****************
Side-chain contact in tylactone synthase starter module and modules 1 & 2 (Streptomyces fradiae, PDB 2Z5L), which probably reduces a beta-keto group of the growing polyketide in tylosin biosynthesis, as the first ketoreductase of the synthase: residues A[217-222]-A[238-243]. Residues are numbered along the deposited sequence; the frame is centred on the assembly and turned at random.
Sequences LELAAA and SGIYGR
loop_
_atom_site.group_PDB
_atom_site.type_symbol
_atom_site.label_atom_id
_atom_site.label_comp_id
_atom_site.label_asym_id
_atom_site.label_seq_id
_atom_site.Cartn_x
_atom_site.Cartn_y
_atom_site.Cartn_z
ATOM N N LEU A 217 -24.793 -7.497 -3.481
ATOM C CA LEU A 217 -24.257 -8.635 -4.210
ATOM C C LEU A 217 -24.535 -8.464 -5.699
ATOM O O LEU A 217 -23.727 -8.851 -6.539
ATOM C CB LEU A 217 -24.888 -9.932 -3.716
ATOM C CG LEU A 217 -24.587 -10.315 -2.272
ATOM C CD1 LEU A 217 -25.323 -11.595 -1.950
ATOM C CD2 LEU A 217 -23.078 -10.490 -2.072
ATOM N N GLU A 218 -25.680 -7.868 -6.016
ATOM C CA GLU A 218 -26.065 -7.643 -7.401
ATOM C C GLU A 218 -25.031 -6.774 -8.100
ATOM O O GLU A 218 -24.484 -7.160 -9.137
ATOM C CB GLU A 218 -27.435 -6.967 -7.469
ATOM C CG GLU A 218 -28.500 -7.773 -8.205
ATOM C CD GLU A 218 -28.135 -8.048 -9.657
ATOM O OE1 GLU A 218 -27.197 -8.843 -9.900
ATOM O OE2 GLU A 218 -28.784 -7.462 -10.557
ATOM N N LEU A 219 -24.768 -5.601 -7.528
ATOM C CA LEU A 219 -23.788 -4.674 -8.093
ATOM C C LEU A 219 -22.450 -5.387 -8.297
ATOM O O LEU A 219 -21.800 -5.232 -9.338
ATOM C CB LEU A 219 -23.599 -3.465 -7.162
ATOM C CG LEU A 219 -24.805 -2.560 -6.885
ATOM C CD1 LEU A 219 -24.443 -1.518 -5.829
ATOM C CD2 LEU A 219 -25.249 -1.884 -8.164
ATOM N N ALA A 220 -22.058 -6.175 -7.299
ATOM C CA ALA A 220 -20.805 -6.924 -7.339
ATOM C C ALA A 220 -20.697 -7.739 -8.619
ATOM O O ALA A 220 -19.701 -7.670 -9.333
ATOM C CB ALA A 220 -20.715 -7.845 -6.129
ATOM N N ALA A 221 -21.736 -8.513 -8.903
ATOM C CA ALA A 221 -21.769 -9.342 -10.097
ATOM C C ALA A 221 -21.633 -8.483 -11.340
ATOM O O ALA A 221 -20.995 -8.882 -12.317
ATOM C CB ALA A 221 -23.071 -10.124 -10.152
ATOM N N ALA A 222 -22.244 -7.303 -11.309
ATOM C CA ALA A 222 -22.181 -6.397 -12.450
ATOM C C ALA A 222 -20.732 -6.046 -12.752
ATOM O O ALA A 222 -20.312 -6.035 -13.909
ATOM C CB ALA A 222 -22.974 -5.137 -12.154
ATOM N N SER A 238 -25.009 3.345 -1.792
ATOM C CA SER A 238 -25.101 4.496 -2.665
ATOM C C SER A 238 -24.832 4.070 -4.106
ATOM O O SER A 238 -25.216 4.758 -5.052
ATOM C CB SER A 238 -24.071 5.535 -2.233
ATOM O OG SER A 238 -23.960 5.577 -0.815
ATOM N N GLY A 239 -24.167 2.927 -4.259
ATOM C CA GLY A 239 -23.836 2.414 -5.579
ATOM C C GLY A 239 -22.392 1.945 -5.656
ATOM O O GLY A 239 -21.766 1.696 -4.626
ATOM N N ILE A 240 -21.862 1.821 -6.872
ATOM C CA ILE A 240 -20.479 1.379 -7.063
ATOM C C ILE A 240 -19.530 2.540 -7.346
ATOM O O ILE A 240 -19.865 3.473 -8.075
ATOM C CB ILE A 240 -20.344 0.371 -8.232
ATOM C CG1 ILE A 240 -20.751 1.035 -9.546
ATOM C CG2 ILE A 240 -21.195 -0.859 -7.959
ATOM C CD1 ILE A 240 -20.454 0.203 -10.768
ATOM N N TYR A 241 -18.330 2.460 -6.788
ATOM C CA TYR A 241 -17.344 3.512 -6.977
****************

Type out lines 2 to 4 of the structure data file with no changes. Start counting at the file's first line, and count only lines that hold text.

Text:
Sequences LELAAA and SGIYGR
loop_
_atom_site.group_PDB